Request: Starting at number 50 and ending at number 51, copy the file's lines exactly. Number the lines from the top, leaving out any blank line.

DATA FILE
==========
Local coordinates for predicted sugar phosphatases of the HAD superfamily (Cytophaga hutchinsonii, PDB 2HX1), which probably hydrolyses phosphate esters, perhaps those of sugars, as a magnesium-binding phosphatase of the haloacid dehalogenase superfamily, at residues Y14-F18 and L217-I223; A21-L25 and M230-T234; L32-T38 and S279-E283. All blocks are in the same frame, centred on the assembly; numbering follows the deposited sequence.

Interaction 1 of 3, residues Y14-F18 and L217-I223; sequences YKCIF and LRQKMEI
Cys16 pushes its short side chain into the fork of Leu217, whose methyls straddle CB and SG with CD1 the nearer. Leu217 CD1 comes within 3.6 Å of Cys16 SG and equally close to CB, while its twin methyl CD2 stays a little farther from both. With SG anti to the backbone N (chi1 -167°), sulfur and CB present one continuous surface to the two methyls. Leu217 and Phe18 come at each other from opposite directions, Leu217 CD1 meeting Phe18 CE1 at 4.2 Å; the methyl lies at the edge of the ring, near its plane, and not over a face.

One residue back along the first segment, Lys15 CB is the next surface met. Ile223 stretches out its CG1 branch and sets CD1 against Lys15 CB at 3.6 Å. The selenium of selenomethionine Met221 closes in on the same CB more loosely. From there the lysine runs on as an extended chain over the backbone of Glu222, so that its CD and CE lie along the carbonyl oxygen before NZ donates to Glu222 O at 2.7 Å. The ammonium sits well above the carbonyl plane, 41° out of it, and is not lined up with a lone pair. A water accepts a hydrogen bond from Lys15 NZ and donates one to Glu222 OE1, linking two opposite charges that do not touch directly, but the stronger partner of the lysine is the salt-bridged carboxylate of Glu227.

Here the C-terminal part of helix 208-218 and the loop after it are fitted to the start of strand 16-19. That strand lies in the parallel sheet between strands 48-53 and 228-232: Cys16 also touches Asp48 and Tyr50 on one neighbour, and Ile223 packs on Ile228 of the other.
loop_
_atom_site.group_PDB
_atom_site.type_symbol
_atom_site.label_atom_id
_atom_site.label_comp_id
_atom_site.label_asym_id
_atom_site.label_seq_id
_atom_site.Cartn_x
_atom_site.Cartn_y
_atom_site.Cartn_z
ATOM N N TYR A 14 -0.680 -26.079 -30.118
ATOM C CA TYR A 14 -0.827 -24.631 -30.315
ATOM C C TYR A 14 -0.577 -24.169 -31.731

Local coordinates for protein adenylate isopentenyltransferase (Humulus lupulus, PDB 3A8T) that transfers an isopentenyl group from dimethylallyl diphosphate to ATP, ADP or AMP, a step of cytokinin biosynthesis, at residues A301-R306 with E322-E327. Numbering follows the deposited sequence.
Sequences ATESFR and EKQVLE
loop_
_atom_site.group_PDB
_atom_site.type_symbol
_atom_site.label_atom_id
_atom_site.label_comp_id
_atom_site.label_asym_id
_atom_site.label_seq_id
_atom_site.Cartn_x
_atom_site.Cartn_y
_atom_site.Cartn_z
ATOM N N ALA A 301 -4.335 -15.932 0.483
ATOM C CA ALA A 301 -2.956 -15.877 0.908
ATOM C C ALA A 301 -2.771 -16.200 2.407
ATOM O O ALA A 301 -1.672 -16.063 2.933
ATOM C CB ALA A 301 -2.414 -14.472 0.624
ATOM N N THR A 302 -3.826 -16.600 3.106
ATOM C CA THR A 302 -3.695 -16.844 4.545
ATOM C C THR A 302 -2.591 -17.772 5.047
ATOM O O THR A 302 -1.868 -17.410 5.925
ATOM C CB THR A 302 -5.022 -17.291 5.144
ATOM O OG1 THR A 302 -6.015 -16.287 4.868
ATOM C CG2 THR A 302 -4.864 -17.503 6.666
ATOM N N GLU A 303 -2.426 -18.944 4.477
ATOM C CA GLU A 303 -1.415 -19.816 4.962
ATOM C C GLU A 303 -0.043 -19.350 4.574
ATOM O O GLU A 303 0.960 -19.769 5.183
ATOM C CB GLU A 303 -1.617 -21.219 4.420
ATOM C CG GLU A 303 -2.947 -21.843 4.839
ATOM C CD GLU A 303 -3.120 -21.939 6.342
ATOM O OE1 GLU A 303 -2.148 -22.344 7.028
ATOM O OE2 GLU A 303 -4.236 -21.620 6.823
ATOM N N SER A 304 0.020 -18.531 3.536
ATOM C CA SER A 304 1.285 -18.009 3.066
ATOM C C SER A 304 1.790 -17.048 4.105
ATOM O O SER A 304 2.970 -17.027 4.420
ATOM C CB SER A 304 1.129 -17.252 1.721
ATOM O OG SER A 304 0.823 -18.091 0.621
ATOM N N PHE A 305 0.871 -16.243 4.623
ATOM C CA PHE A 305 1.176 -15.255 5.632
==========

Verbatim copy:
ATOM O OE1 GLU A 303 -2.148 -22.344 7.028
ATOM O OE2 GLU A 303 -4.236 -21.620 6.823